What is the secret to cloud security? Trend Micro experts have the answers
Organizations are investing in cloud infrastructure and applications at an unprecedented rate, to not only survive but thrive during the pandemic. But expanding digitally also broadens the corporate attack surface. So what’s the secret to cloud security? We asked a range of Trend Micro experts to help you build a winning strategy.
Mark Nunnikhoven, VP Cloud Research:
Security teams are constantly fighting fires, especially at the moment, and are therefore reluctant to embrace new technologies at the pace the business needs. In the same vein, security teams desperately need to reduce their workload, so re-using the same approaches is more efficient for them. However, this attitude ultimately prevents the business from leveraging cloud to its true potential. It also leads to worse security outcomes in the end, as older technology and techniques are out-of-sync with the dynamic demands of cloud environments.
Jon Clay, Director Global Threat Communications:
One of the biggest challenges we have with technology is the speed of progress. While this drives business innovation and improves our daily lives, it can come at a cost—the extra time it takes security teams to understand the technology, and how it can be exploited. This is true of the cloud today. IT teams often lack training and knowledge on how to effectively deploy and secure it.
Misconfiguration is one of the biggest reasons malicious actors are able to exploit and compromise cloud infrastructure. To improve the situation, organizations need to invest in training their employees on cloud before deploying any new environments. And be sure to continuously train their employees, as the technology continues to evolve.
Bill Malik, VP of Infrastructure Strategies:
Security by design.
Cloud environments should follow the five basic information security design requirements: authentication, authorization, data integrity, data confidentiality, and non-repudiation. One of the hardest problems in any engineering discipline is adding core functionality after the product is built. In car manufacturing, for example, an OEM can bolt-on a seat belt in the after-market phase, but adding an air bag or ensuring the vehicle’s front-end offers a “crumple zone” is much harder, if not impossible.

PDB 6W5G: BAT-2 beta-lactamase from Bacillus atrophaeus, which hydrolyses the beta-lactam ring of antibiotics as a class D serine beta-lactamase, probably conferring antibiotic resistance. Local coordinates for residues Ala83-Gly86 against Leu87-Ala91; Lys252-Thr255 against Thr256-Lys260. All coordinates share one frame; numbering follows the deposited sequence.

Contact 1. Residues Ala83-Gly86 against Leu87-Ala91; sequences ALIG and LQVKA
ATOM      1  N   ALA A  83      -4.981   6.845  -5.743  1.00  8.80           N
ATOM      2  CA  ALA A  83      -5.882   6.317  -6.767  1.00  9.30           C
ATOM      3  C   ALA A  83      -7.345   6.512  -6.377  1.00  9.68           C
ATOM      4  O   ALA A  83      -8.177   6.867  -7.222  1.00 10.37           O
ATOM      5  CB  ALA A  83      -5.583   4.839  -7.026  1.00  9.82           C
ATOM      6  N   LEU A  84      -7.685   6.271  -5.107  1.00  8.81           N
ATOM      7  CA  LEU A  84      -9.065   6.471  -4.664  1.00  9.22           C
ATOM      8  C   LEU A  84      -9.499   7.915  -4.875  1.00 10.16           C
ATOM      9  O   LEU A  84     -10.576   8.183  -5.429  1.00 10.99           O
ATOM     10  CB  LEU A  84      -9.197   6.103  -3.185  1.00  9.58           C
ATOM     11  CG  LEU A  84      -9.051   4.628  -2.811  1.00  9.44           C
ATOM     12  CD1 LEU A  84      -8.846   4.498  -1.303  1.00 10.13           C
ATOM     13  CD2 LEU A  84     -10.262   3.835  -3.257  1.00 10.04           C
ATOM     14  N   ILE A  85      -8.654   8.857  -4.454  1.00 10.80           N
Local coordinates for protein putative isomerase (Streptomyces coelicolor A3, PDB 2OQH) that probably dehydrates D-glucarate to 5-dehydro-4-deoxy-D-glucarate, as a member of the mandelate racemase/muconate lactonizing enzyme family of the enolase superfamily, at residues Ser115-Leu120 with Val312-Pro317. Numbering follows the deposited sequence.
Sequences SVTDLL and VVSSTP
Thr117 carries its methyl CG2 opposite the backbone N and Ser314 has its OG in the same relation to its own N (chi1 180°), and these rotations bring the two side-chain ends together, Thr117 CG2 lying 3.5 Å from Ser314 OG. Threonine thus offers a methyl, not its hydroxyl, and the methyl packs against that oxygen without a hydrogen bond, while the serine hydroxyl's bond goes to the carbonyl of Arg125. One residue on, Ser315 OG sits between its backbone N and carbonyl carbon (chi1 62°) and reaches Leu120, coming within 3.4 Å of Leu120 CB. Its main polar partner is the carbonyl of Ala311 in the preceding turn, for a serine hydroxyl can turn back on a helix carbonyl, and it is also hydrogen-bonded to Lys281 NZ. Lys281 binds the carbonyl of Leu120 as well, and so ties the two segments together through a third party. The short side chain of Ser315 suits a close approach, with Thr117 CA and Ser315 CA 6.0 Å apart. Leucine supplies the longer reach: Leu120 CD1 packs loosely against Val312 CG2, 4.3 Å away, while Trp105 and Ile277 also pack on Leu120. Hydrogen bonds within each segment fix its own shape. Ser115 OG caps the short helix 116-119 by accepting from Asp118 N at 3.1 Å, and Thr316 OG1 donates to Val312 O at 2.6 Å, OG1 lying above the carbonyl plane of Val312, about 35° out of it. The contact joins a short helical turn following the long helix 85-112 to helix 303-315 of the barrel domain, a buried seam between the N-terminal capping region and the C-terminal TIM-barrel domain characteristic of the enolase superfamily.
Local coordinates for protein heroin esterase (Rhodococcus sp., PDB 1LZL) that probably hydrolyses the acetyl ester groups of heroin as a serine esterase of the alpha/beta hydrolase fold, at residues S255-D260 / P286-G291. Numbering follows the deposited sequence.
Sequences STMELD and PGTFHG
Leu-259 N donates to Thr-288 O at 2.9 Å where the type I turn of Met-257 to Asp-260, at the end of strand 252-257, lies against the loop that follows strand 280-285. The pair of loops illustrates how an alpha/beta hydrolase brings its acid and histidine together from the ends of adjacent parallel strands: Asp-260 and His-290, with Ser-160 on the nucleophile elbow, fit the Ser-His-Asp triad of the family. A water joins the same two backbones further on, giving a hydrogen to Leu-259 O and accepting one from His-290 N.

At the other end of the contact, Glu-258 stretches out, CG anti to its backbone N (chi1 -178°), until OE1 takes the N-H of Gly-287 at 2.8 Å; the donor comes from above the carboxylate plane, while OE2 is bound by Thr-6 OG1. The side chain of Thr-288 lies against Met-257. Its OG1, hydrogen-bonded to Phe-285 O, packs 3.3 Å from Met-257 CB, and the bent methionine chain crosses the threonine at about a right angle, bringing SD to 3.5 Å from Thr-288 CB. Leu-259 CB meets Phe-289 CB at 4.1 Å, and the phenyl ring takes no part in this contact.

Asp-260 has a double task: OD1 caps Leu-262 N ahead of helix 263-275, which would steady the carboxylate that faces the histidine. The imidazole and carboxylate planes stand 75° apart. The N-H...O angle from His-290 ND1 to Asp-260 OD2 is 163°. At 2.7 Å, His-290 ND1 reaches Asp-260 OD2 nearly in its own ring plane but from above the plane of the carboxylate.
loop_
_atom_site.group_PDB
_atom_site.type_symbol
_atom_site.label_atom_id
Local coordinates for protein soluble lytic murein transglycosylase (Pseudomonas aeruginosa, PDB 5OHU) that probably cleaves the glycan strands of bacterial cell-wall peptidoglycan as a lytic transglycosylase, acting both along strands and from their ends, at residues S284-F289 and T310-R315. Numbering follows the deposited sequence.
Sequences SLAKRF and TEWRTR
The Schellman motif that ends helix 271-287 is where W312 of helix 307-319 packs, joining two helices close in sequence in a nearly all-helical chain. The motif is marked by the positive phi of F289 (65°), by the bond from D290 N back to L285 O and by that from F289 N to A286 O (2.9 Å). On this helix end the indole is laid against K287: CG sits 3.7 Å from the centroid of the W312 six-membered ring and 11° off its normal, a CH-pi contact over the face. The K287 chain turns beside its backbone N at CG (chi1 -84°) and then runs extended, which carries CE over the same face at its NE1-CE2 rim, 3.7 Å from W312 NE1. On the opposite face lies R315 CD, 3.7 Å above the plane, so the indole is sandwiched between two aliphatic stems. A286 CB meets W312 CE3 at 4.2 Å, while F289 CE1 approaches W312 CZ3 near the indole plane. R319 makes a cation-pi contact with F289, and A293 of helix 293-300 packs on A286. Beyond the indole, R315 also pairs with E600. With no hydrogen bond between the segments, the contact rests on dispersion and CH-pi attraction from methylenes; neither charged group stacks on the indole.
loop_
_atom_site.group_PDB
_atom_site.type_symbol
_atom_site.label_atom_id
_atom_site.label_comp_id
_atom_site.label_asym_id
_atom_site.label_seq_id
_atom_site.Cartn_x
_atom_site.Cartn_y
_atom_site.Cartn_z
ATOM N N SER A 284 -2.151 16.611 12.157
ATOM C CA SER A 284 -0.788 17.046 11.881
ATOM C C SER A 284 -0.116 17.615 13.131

In the software world too, building security and safety in from the start is much cheaper, easier and more effective than being forced to do so later, once a problem has been detected. Fixing a defect in the high-level design phase costs about ten cents, versus potentially as much as $100,000+ once a bug is reported in code already in production. As a former lead in the build and test function, I conceptualize the software development lifecycle as two distinct parts: the defect injection phase and the defect detection phase. Putting fewer bugs into the code saves the cost of troubleshooting, rework, and delay.
Rik Ferguson, VP of Security Research:
Continuous, cross-platform, cloud-native capability.
Business is shifting away from classic data center-centric usage patterns and rapidly towards cloud-centric data usage. This has been accelerated by the global pandemic, as enterprises work to make previously internal resources available from anywhere at scale. Enterprises also increasingly need to innovate rapidly in production environments, while threats and technology advance at an ever-faster pace.
It’s not only availability and speed, though—the best security is a business enabler. When security is continuous, cross-platform and cloud-native, the answer to “can we do this?” never has to be “no.” Instead, it becomes: “Yes we can, and here’s how we do it securely.”
Ed Cabrera, Chief Cybersecurity Officer:
We live in a world where skills shortages and commercial demands have combined to expose organizations to escalating levels of cyber-risk. In the cloud it leads to misconfigurations and the risk of knock-on data breaches, as well as unpatched assets which are exposed to the latest exploits. The bad news is that cyber-criminals and nation states are getting better at scanning for systems which may be vulnerable in this way.
This is why automation is your friend. In Cloud Security Posture Management (CSPM) it could be as simple as running continuous scans against hundreds of industry best practices, and then automatically remediating any errors to mitigate compliance risk. Elsewhere, automation can streamline the discovery and protection of public, private, and virtual cloud environments. It can help to detect and protect new workloads, with techniques like machine learning and virtual patching. And it bakes security into CI/CD pipelines without slowing down DevOps.
Greg Young, VP of Cybersecurity:
Clouds aren’t secure or insecure, they’re as secure as you make them. Instead of “who is more secure – AWS, Azure or Google Cloud?” ask “what have I done to make all of my clouds as secure as I need them?” It all depends on context. How you use containers will be a decision point in your container security strategy. And SaaS has a new context too—instead of out-of-the-box security capabilities, today it’s more about what you want to enable in security via APIs.
Security self-service for the cloud is fully here in all its forms. CSPM has become a product market, in response to the needs of self-service and so that your security policies will span multiple cloud products. The journey continues, with Secure Access Service Edge (SASE) tools designed to securely connect remote employees and SD-WAN-enabled branch offices in new ways to SaaS and the cloud.
We hope you found these tips useful!